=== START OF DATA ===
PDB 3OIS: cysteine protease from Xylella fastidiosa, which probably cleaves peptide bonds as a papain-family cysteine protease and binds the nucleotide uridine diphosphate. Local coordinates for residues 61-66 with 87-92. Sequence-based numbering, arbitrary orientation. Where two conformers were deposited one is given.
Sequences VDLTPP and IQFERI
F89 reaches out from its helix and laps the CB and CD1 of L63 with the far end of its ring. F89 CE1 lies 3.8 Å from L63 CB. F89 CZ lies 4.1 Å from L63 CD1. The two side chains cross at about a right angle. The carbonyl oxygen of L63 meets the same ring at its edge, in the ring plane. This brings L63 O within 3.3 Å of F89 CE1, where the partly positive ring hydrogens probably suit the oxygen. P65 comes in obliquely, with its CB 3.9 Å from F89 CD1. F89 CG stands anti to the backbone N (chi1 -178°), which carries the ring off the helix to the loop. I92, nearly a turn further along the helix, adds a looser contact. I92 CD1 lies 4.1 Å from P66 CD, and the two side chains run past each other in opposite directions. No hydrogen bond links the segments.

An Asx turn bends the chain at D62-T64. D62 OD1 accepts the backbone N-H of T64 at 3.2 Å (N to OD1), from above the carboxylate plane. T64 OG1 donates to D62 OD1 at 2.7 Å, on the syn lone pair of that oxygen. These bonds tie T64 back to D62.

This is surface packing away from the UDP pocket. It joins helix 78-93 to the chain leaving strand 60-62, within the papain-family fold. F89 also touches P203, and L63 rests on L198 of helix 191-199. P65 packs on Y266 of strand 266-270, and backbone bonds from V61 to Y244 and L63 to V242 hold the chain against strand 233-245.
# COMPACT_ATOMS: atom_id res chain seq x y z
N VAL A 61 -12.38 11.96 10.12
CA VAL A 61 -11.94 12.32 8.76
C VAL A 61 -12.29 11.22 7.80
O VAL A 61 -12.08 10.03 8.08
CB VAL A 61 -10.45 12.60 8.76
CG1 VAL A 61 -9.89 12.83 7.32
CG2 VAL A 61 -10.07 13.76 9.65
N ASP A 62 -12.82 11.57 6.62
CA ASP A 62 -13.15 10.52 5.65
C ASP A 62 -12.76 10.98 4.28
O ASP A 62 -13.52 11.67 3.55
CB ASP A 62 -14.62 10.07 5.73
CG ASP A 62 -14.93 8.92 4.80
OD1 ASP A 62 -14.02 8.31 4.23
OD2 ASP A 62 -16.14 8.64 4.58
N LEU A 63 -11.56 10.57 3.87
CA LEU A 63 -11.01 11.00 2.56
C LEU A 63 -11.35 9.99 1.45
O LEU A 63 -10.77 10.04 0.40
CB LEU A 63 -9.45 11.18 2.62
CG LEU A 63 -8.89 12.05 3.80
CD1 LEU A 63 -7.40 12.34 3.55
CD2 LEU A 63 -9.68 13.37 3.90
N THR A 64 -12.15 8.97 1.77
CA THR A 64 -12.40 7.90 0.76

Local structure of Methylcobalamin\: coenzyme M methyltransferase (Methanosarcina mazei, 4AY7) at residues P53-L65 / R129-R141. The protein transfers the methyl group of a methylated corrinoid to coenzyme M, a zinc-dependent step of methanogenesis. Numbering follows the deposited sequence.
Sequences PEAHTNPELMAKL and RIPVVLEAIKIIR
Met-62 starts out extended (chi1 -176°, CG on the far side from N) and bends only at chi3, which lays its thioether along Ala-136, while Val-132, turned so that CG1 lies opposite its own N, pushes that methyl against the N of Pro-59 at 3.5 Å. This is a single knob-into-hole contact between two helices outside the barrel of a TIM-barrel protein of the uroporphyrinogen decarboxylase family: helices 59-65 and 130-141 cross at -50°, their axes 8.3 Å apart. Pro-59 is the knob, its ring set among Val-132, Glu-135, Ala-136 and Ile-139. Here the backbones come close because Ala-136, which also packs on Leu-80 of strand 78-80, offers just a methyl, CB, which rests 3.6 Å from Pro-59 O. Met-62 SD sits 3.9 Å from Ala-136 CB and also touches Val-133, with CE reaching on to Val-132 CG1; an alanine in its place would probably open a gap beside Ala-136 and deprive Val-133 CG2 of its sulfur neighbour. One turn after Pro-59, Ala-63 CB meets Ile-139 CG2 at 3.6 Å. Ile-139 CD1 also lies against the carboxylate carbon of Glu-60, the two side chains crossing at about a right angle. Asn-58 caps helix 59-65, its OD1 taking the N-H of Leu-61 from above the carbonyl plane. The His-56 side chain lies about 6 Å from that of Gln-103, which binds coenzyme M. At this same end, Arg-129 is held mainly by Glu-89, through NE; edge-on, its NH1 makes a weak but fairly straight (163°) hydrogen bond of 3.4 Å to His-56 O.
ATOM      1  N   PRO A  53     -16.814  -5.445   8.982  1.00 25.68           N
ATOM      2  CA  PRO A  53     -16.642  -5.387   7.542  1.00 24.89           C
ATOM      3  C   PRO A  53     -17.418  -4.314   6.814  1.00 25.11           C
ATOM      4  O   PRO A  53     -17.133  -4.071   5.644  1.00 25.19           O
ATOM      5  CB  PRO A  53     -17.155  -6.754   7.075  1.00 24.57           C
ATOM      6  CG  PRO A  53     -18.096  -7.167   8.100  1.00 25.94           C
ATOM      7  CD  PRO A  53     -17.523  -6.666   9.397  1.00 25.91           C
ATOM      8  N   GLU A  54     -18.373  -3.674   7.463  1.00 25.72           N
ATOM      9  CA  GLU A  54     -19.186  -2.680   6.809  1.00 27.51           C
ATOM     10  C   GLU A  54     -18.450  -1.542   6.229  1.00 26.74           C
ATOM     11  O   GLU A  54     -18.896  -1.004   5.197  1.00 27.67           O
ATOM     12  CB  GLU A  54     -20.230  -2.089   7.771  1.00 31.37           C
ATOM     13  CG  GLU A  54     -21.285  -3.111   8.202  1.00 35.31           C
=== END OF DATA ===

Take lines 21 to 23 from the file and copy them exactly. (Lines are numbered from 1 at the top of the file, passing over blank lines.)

OD2 ASP A 62 -16.14 8.64 4.58
N LEU A 63 -11.56 10.57 3.87
CA LEU A 63 -11.01 11.00 2.56